Over 20 years ago my husband had his gallbladder removed. It was then that we learned of the beginning of his liver disease. He went in for surgery and I found myself in the hospital chapel. There was a Bible, which happened to be open on the book of Job. I began reading and reading… and reading. The nurse came into the chapel to inform me the surgery was complete. In what seemed like a flash of time, the surgery was over; I was immersed in the word of God. This experience called me to greater communion with God; it led me to daily Mass. I often think of people who are not nourished by God’s Word. Like many of you, I did not grow up listening to the Word of God. I am elated to know now that I have been blessed to hear God’s voice. With that, I have a deep desire to share the fire of God’s love in His Word, in the Eucharist, in His LOVE.
Mary's salvation began on earth from the streams of life that came forth from hearing God's voice. The humility Jesus lived on earth, died for and rose with, remains as a gift in the Eucharist. Mary has followed the way to salvation through the humility of Jesus. She witnessed the humility that was transformed into the Eucharist after the death of her son. Our Father in Heaven gave us the gift of salvation through Jesus' love. The humility of Christ was taken on by Mary in Word and deed; she leads us in the way of salvation. Let’s take some time today to pray to the Holy Spirit and send a scripture passage to someone who may only hear God’s voice through our intercession. Blessings!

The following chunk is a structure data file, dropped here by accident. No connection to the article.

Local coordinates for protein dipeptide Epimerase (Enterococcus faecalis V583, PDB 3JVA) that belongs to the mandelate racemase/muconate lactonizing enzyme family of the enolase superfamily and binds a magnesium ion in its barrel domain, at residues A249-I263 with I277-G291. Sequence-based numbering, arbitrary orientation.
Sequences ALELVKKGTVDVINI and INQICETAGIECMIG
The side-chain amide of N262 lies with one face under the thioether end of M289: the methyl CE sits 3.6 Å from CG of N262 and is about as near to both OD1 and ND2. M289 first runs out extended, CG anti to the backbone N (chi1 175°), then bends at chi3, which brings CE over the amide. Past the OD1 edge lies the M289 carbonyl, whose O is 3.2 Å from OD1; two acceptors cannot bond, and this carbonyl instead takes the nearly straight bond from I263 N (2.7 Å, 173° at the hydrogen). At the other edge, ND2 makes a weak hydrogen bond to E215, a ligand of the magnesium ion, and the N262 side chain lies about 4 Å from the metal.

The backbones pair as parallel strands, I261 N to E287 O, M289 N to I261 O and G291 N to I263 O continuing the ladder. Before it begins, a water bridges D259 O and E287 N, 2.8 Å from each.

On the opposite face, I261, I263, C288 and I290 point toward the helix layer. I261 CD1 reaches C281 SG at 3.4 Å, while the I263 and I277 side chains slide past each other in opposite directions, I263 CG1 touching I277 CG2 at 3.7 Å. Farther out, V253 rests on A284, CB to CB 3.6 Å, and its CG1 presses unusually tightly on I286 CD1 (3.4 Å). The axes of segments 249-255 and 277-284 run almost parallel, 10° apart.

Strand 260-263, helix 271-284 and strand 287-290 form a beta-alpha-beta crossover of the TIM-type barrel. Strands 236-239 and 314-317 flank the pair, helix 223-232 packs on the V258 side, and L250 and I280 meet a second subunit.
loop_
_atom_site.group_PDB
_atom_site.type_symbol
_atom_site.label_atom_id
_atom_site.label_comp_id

By: Ivonne J. Hernandez
“Listen kindly to our prayers, O Lord, and, as our faith in your Son, raised from the dead is deepened, so may our hope of resurrection for your departed servants also find new strength.” (Collect Prayer for today’s Mass, The Commemoration of All the Faithful Departed, All Souls Day)
I find it interesting that our society seems to be fixated with certain aspects of death, like zombies, haunted houses and Halloween. People pay a lot of money to go somewhere and be “scared to death”. But then, when it is time to talk about preparing for our own death, people think it is morbid and turn quickly to avoidance. Today, as we remember our loved ones who have passed from this life and pray for their eternal rest, we also strengthen the hope that we too will rise again with Christ, not only on the last day, but also today, as we rise from our pain and our fears.
I have discovered that the more I bring my fears to prayer, the more they lose their grip on me. Losing my father at the young age of nine, the reality of the separation we experience when a loved one dies was too much for me to deal with at the time. For many years I avoided looking at that wound. I became an expert at distraction and escape, but God had a different plan. The very wound that made me feel abandoned, became a source of love and grace. It is now the place where God shows me, over and over again, that He is my Father.
“Brothers and sisters: Hope does not disappoint, because the love of God has been poured out into our hearts through the Holy Spirit that has been given to us” (Rom 5:5). This love that was poured out on the Cross, is in the cup He gives us to drink (Mk 10:38). When we accept the pain and suffering that life brings, and bring it in prayer to God, we find the love that casts out all fear (1 John 4:18). And it is that love that will transform our wounds into rivers of flowing grace, into witnesses of His love.
We are Ivonne Hernandez, Rick Hernandez and Laura Worhacz, Lay Associates of the Congregation of the Blessed Sacrament, and brothers and sisters in Christ.